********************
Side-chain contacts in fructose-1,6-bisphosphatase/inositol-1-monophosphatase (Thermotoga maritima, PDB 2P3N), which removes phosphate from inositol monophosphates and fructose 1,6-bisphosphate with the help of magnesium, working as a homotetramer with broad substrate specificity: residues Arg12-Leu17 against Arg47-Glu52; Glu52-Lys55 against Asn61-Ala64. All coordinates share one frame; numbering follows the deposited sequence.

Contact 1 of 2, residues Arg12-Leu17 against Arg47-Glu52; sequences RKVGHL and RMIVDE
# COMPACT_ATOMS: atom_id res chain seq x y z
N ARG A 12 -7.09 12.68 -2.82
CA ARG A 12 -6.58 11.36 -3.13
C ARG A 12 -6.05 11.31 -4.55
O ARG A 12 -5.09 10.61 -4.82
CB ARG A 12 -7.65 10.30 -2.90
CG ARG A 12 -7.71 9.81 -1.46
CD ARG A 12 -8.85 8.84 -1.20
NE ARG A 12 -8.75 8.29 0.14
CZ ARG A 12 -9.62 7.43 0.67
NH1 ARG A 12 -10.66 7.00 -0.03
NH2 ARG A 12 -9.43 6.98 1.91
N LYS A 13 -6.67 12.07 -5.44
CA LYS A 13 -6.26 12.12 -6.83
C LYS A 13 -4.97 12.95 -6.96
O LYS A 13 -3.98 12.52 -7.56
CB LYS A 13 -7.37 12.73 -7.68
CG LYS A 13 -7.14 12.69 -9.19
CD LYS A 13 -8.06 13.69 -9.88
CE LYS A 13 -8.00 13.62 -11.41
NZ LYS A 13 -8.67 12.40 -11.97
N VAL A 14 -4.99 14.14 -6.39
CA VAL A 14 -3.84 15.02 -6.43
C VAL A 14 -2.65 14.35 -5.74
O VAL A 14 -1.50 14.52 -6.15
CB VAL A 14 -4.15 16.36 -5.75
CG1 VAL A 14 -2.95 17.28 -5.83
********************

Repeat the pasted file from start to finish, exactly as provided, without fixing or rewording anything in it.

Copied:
Side-chain contacts in fructose-1,6-bisphosphatase/inositol-1-monophosphatase (Thermotoga maritima, PDB 2P3N), which removes phosphate from inositol monophosphates and fructose 1,6-bisphosphate with the help of magnesium, working as a homotetramer with broad substrate specificity: residues Arg12-Leu17 against Arg47-Glu52; Glu52-Lys55 against Asn61-Ala64. All coordinates share one frame; numbering follows the deposited sequence.

Contact 1 of 2, residues Arg12-Leu17 against Arg47-Glu52; sequences RKVGHL and RMIVDE
# COMPACT_ATOMS: atom_id res chain seq x y z
N ARG A 12 -7.09 12.68 -2.82
CA ARG A 12 -6.58 11.36 -3.13
C ARG A 12 -6.05 11.31 -4.55
O ARG A 12 -5.09 10.61 -4.82
CB ARG A 12 -7.65 10.30 -2.90
CG ARG A 12 -7.71 9.81 -1.46
CD ARG A 12 -8.85 8.84 -1.20
NE ARG A 12 -8.75 8.29 0.14
CZ ARG A 12 -9.62 7.43 0.67
NH1 ARG A 12 -10.66 7.00 -0.03
NH2 ARG A 12 -9.43 6.98 1.91
N LYS A 13 -6.67 12.07 -5.44
CA LYS A 13 -6.26 12.12 -6.83
C LYS A 13 -4.97 12.95 -6.96
O LYS A 13 -3.98 12.52 -7.56
CB LYS A 13 -7.37 12.73 -7.68
CG LYS A 13 -7.14 12.69 -9.19
CD LYS A 13 -8.06 13.69 -9.88
CE LYS A 13 -8.00 13.62 -11.41
NZ LYS A 13 -8.67 12.40 -11.97
N VAL A 14 -4.99 14.14 -6.39
CA VAL A 14 -3.84 15.02 -6.43
C VAL A 14 -2.65 14.35 -5.74
O VAL A 14 -1.50 14.52 -6.15
CB VAL A 14 -4.15 16.36 -5.75
CG1 VAL A 14 -2.95 17.28 -5.83